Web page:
The Arizona Republic newspaper reported that as chief of health administrative services, Brad Curry received a written admonition over the slanderous episode, was told to apologize and had to take a leadership course. He was placed on paid suspension during the patient-care scandal last year.

After Ms. Laney reported to the VA inspector general about “timekeeping problems”and possible misuse of student loans in a department of the Phoenix VA, her office was searched by an agency police officer in what she called a bogus, retaliatory effort to find incriminating evidence against her. The officer even sealed off her office with police evidence tape.

“It instills fear. My staff were terrified the day they walked me out of here,” Ms. Laney said. “The problem we’re facing as an agency is, what Mr. McDonald tells the press — that he loves and adores whistleblowers — is crap. They’ve not asked us what happened here, how we got into this crisis. So there’s no way lessons can be learned from this crisis. Until we become transparent and honest and accountable, there’s no way to move forward.”

A spokeswoman for the Phoenix VA medical center, Jean Schaefer, said she could not comment on pending litigation. She said the administration in Phoenix is “working very hard” to improve services at the facility.

“We are working every day to improve the quality and access of care for our veterans,” she said.

Meanwhile, Senate investigators are looking into the suspected fraudulent payment of overtime at the Phoenix facility in what one employee said could be an effort to conceal how thinly stretched the hospital is with staff to screen and treat suicidal veterans.

An internal email chain among administrators at the Phoenix VA medical center, obtained by The Washington Times, shows questions being raised this year about high amounts of overtime being paid to a social worker who sometimes appeared to be racking up hours at two locations about 10 miles apart simultaneously. The employee put in for 110 hours of overtime in a single pay period, including a 24-hour period in which he had only 2 hours off.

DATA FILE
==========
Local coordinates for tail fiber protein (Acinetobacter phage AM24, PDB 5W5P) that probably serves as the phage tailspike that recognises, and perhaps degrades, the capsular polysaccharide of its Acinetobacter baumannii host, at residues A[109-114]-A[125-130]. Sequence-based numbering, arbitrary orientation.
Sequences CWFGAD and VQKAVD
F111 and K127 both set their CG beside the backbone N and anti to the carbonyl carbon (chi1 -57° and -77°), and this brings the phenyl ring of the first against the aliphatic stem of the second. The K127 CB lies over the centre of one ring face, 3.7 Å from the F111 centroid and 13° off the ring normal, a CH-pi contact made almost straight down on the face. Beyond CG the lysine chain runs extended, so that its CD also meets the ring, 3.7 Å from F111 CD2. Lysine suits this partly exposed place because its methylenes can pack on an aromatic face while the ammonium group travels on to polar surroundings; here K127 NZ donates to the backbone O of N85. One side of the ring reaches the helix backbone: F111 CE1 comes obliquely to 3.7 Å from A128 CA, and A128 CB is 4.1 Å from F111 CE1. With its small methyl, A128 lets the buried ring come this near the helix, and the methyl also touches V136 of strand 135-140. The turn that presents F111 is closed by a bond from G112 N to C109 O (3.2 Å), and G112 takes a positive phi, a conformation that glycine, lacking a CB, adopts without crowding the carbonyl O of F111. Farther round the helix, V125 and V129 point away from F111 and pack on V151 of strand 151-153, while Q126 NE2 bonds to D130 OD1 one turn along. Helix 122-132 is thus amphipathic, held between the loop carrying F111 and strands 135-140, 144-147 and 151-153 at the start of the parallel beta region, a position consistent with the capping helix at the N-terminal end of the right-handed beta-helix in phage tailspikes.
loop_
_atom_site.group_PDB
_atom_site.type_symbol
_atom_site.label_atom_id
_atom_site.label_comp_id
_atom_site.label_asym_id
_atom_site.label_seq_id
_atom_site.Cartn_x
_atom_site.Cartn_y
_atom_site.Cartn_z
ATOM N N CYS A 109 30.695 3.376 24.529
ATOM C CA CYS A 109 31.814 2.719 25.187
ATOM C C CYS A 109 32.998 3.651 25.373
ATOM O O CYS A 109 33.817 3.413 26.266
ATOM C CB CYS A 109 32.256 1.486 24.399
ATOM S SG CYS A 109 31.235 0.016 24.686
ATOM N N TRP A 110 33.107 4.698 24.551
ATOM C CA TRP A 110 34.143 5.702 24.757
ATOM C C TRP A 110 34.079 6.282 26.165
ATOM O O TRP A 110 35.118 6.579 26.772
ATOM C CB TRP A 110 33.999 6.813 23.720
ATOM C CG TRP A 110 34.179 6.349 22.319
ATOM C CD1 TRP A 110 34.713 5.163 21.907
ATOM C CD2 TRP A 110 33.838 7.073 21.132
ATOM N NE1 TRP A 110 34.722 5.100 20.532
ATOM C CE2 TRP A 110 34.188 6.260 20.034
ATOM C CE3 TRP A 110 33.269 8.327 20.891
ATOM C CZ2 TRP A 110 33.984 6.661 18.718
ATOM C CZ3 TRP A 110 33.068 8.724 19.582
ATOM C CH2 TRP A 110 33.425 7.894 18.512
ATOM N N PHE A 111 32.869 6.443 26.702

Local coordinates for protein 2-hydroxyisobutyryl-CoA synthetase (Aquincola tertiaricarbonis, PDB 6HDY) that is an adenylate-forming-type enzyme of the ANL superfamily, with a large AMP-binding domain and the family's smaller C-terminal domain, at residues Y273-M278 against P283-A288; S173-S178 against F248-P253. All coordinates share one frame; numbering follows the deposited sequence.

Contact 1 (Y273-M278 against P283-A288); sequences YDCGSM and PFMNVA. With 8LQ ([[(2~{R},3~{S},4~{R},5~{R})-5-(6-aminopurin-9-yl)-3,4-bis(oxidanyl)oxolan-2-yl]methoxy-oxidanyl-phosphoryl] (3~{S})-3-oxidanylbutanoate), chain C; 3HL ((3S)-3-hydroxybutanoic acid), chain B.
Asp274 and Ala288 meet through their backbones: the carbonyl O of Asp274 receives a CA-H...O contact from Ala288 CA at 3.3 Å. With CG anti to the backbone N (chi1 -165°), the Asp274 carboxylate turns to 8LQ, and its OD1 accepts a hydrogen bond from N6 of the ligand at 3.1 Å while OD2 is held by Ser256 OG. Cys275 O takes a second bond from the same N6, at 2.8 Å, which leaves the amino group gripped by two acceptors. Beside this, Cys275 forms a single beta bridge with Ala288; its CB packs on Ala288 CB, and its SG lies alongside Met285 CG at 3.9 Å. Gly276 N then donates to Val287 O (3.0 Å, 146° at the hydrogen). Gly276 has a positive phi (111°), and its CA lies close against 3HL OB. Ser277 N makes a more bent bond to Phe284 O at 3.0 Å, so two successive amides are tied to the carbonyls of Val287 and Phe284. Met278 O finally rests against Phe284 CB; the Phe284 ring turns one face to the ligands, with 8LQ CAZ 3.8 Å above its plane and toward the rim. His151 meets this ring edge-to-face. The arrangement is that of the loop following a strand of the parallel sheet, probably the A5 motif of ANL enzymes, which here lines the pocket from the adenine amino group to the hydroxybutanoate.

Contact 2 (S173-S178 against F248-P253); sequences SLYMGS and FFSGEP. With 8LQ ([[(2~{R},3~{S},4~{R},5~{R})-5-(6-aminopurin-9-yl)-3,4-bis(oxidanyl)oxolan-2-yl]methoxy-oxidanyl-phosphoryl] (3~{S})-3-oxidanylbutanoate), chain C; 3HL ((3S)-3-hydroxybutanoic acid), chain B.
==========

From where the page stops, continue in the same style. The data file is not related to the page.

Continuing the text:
One VA official in the email chain said that the employee “was the only one that volunteered to fill the [emergency department] void on weekends,” in an apparent attempt to defend the overtime. Another administrator wrote, “A two hour break in a 24 hour period in a patient care position isn’t safe.”

A third official warned, “We need to ensure our employees are at their locations the time we pay them and they are alert and effective. The perception on this is extremely suspect with the time keepers and even I am questioning this.”

Emails show that the issue was brought to the attention of Glen Grippen, director of the VA hospital, but it is not clear what action, if any, was taken.

The hospital spokeswoman said their payroll records show the employee was paid for 11 hours of overtime in the pay period in question.

Brandon Coleman, a VA employee who works on suicide prevention but was placed on leave in January after becoming a whistleblower, said veterans in crisis with depression and other emotional problems are not adequately helped in Phoenix.

“Enough is not being done to help our most at-risk veterans,” Mr. Coleman said. “I believe the act of a veteran taking the extra time to complete suicide on VA property is a hugely symbolic act that shows a deep-rooted systemic problem with trying to treat our most at-risk veterans.”

Mr. Boehner’s office said the administration hasn’t lived up to Mr. Obama’s promises to correct problems in the VA, saying that only a one VA manager has been fired for the wait-time scandal in Phoenix last year, that the number of medical appointments taking longer than 90 days to complete has nearly doubled despite an additional $16.3 billion spent on the problem, and that the backlog of claims for veterans benefits include 188,000 petitions that have been waiting more than 125 days for action.

• Dave Boyer can be reached at dboyer@washingtontimes.com.